My Dad was employed at Fairbanks Morse, which was in the same part of town, as the bicycle shop, and on this one particular morning Dad told me to meet him at a certain time, that evening, on the Flint Avenue bridge. He didn’t say why, and at that time, kids did not question orders that originated at the summit. If your dad said “meet me on the Flint Avenue Bridge at 5:15 PM”, you were on the bridge no later than 5:10, in case there was a little difference between his watch and the one that belonged to the man that blew the Fairbanks Morse whistle, at five o’clock. When Dad arrived he said that I should wait outside of the bicycle shop. He went inside and came out shortly, pushing my new used bike. I had learned to ride on one of the neighbor kid’s bike, so I just got on and we rode home together.
Not all bikes, at that time, were equipped with coaster brakes. Some of them had no flexible connection between the pedals and the rear wheel, and the only brake that you had was the effort that you applied to the pedals, in the reverse direction. Mine was of that vintage. It was a good thing, because if I sat on the seat, my legs were not long enough to reach the pedals while they were going through the lower part of their circle. As a result, if I wanted to sit on the seat, I would give each pedal a push, when it came up, and then wait for it to come up again. The only other way that a kid, with short legs, could ride a bike, not equipped with a coaster brake, was to put one leg through the frame and ride it from one side, or straddle the frame and stand up. That is how I learned to ride.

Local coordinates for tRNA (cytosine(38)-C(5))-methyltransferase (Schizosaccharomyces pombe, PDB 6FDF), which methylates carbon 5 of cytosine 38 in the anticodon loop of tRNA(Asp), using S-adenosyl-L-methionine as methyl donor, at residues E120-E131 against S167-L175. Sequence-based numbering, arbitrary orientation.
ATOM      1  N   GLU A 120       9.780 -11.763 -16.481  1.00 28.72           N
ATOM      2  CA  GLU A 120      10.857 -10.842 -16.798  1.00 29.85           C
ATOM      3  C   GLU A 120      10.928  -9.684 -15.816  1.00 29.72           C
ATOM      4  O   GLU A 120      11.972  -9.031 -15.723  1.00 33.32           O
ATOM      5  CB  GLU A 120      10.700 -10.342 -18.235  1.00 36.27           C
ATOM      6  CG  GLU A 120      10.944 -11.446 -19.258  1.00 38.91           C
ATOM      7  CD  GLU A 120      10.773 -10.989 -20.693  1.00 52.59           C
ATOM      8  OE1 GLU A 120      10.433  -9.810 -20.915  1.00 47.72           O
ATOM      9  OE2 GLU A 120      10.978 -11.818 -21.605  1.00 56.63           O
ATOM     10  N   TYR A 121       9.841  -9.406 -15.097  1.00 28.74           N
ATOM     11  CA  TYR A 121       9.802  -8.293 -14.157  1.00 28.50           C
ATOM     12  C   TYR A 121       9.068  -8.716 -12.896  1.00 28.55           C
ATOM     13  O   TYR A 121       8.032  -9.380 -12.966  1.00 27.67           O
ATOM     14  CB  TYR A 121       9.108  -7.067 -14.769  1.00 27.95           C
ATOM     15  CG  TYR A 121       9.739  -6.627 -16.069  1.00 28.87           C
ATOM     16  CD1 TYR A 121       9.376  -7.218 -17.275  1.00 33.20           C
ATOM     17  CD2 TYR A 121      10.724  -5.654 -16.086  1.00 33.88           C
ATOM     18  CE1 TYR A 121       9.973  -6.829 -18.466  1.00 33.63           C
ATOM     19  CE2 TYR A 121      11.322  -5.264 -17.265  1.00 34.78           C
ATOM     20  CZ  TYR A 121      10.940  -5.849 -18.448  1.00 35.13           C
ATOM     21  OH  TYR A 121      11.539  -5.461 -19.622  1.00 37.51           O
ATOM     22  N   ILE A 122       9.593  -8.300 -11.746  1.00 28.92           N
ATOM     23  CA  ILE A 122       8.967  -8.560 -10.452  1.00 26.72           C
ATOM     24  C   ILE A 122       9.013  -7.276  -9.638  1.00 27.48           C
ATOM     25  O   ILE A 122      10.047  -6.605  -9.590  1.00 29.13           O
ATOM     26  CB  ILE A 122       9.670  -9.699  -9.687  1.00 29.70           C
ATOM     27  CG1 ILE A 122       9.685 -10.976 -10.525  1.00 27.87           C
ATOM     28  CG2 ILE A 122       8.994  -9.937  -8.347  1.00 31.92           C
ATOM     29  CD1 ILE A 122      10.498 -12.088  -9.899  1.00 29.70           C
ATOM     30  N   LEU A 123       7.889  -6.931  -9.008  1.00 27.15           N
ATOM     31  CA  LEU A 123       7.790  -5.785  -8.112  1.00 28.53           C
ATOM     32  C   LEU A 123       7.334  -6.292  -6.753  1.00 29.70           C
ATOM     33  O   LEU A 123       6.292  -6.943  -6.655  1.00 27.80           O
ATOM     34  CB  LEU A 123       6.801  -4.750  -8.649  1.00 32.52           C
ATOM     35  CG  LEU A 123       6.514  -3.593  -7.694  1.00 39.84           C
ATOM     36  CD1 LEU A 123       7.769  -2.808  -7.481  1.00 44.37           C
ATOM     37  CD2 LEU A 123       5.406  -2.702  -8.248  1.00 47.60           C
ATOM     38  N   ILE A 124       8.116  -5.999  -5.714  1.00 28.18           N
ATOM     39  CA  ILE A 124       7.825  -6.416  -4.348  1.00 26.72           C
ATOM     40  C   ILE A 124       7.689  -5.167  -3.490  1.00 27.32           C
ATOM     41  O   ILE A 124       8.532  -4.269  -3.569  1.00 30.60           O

In those days there was only one size of bicycle, and that was the one that was made for grown ups. It was the same with bicycles as it was with shoes and overalls, “buy them a little big, the kid will grow into them”. The top of the line, in bicycles was the Ranger and the choice sled was the Flexible Flyer.